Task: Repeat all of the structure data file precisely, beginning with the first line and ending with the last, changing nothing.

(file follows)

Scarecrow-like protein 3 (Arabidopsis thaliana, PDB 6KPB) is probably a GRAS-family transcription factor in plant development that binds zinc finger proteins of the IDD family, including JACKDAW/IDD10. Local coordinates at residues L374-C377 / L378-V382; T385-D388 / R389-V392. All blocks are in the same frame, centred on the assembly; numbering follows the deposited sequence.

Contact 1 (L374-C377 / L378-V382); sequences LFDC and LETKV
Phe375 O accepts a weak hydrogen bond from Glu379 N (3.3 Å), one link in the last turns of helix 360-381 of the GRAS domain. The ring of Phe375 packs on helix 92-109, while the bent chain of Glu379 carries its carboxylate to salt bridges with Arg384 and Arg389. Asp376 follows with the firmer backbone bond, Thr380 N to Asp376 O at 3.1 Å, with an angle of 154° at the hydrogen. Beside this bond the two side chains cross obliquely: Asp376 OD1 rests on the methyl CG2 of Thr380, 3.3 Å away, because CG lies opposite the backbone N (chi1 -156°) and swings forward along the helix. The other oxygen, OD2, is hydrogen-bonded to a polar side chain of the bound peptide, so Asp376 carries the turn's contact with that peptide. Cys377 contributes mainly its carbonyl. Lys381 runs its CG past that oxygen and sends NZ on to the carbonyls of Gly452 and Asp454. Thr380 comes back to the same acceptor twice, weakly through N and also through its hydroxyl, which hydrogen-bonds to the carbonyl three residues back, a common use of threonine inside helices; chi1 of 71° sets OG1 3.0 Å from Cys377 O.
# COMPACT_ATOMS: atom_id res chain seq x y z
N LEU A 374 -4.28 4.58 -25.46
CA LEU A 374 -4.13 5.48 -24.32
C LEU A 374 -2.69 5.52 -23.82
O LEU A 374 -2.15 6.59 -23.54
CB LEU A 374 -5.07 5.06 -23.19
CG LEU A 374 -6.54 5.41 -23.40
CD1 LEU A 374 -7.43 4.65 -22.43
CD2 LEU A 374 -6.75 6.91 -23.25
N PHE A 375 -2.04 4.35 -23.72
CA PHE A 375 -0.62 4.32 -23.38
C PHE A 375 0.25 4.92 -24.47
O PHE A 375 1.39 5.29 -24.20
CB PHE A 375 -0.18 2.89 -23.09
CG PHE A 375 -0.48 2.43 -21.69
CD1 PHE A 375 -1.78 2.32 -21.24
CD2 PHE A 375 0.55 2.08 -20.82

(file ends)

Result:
Scarecrow-like protein 3 (Arabidopsis thaliana, PDB 6KPB) is probably a GRAS-family transcription factor in plant development that binds zinc finger proteins of the IDD family, including JACKDAW/IDD10. Local coordinates at residues L374-C377 / L378-V382; T385-D388 / R389-V392. All blocks are in the same frame, centred on the assembly; numbering follows the deposited sequence.

Contact 1 (L374-C377 / L378-V382); sequences LFDC and LETKV
Phe375 O accepts a weak hydrogen bond from Glu379 N (3.3 Å), one link in the last turns of helix 360-381 of the GRAS domain. The ring of Phe375 packs on helix 92-109, while the bent chain of Glu379 carries its carboxylate to salt bridges with Arg384 and Arg389. Asp376 follows with the firmer backbone bond, Thr380 N to Asp376 O at 3.1 Å, with an angle of 154° at the hydrogen. Beside this bond the two side chains cross obliquely: Asp376 OD1 rests on the methyl CG2 of Thr380, 3.3 Å away, because CG lies opposite the backbone N (chi1 -156°) and swings forward along the helix. The other oxygen, OD2, is hydrogen-bonded to a polar side chain of the bound peptide, so Asp376 carries the turn's contact with that peptide. Cys377 contributes mainly its carbonyl. Lys381 runs its CG past that oxygen and sends NZ on to the carbonyls of Gly452 and Asp454. Thr380 comes back to the same acceptor twice, weakly through N and also through its hydroxyl, which hydrogen-bonds to the carbonyl three residues back, a common use of threonine inside helices; chi1 of 71° sets OG1 3.0 Å from Cys377 O.
# COMPACT_ATOMS: atom_id res chain seq x y z
N LEU A 374 -4.28 4.58 -25.46
CA LEU A 374 -4.13 5.48 -24.32
C LEU A 374 -2.69 5.52 -23.82
O LEU A 374 -2.15 6.59 -23.54
CB LEU A 374 -5.07 5.06 -23.19
CG LEU A 374 -6.54 5.41 -23.40
CD1 LEU A 374 -7.43 4.65 -22.43
CD2 LEU A 374 -6.75 6.91 -23.25
N PHE A 375 -2.04 4.35 -23.72
CA PHE A 375 -0.62 4.32 -23.38
C PHE A 375 0.25 4.92 -24.47
O PHE A 375 1.39 5.29 -24.20
CB PHE A 375 -0.18 2.89 -23.09
CG PHE A 375 -0.48 2.43 -21.69
CD1 PHE A 375 -1.78 2.32 -21.24
CD2 PHE A 375 0.55 2.08 -20.82